She didn’t mean my PCR. My PCR is meaningless. What she meant was my gigantic end of the month report. But that is what she said. Emphatically. Then she had the secretary call me to tell me unequivocally that I had to have my PCR on her desk before I would be allowed to leave. (Makes you think there is someone with a billy club to stop me.)
SO I printed out my PCR along with a memo, saying blah blah blah, as you are unable to accommodate the request for a half day from Dr. McTexas for the injury I received at work on November 10 blah blah blah. As per your request, I have printed out a PCR which is current to January 26.
My desk is locked and blah blah blah are secured blah blah blah.
I get another snippy call from the secretary (who is snippy all the time) she needed my PCR , no ifs ands or buts and I’d be back in two weeks, right? So I chipperly said the PCR is printing right now and I’ll get a release from the doctor when I return. Then I shut off my computer, dropped off my paperwork and left. No billy clubs in sight.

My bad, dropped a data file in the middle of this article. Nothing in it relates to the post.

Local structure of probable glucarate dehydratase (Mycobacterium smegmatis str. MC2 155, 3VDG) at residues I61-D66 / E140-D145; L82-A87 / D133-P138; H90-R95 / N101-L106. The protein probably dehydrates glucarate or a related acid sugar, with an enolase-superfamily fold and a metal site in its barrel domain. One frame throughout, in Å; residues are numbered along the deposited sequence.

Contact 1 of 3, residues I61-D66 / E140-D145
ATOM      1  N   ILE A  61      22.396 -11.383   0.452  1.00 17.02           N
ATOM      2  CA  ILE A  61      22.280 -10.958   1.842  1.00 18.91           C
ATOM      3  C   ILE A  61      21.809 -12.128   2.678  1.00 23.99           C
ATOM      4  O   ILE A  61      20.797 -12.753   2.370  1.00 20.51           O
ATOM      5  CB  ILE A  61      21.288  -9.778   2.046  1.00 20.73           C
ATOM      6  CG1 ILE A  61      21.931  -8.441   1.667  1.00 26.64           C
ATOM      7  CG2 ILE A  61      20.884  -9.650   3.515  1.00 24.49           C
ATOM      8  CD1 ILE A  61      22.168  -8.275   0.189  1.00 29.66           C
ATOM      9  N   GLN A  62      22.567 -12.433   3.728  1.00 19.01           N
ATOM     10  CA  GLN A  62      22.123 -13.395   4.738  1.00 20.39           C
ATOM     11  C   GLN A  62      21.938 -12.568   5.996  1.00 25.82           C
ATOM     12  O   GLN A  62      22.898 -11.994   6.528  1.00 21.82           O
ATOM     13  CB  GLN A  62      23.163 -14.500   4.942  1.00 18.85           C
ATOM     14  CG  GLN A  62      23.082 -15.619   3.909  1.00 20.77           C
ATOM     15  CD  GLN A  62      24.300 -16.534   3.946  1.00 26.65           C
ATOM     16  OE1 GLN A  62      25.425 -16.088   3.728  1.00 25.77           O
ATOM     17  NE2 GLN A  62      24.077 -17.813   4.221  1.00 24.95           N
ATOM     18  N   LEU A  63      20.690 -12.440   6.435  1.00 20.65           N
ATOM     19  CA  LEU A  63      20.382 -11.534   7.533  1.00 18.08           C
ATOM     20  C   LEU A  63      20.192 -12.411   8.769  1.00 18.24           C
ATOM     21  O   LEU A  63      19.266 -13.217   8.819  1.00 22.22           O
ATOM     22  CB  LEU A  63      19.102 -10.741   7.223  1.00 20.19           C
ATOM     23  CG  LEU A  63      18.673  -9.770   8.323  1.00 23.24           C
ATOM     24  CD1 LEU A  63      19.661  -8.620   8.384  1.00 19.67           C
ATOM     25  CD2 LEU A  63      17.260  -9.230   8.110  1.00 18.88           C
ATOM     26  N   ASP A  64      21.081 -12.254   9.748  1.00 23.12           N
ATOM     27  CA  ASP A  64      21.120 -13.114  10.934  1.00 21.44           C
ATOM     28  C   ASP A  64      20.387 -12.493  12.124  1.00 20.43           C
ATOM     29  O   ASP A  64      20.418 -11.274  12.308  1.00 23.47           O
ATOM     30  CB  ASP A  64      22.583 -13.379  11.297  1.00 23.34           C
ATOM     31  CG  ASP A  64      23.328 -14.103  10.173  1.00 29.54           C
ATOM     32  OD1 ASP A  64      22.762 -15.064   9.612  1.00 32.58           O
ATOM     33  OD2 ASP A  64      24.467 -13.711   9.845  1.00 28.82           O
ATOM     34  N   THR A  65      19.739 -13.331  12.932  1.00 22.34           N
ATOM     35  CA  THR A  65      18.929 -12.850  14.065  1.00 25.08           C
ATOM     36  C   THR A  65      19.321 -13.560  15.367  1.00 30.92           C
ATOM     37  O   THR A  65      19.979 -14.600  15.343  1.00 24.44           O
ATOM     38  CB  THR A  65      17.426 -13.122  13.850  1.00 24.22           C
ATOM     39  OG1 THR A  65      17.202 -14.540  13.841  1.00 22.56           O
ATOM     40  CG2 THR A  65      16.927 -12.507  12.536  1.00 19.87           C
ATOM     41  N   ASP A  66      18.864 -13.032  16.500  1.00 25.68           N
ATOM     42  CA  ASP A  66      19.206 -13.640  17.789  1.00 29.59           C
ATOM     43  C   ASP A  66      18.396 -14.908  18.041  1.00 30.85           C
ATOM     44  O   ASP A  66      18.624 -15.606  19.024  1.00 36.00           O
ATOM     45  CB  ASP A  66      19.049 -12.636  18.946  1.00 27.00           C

I was upset all the way out and all the way home. Worker’s Comp pays crap for staying home. But then I started running numbers in my head (that’s what a Master’s in Math will get you; the ability to run numbers in your head). Because of taxes and pay cuts and furlough’s I’ll bring home more money. That cheered me up, even though what I had heard from Miss Bea was “I’ll pay you for your miserable four hours-get the hell out.”
The game does not build character; it reveals it. ~ Heywood Broun
And, since I COULD work, but was turned down, it wasn’t as if I’m too sick to do anything. I can do all manner of things to keep me happy and busy and occupied.
Once I have surgery and it is torture, I’m looking at a 3-6 month recovery period. I’ve done it once and am not looking forward to it at all. It’s not even the cortisone shots, although they will make you levitate. It’s not the IV. It’s those nurses in the recovery room. They hollered at me. “Drink this water!” “You don’t need any more drugs. Eat this cracker!”)
So I think I’ll retire when I go back, if the timeline runs anything like the last time I hurt my shoulder. I have to go to a retirement workshop and see which day is the day because it is just silly to leave money on the table. My institution is making massive cutbacks and laying off people right and left and cutting programs. When I go back, I would bet there will be maybe three people I even know still working. It’s not like I’m leaving a supportive community.
So I think yesterday was my final last day.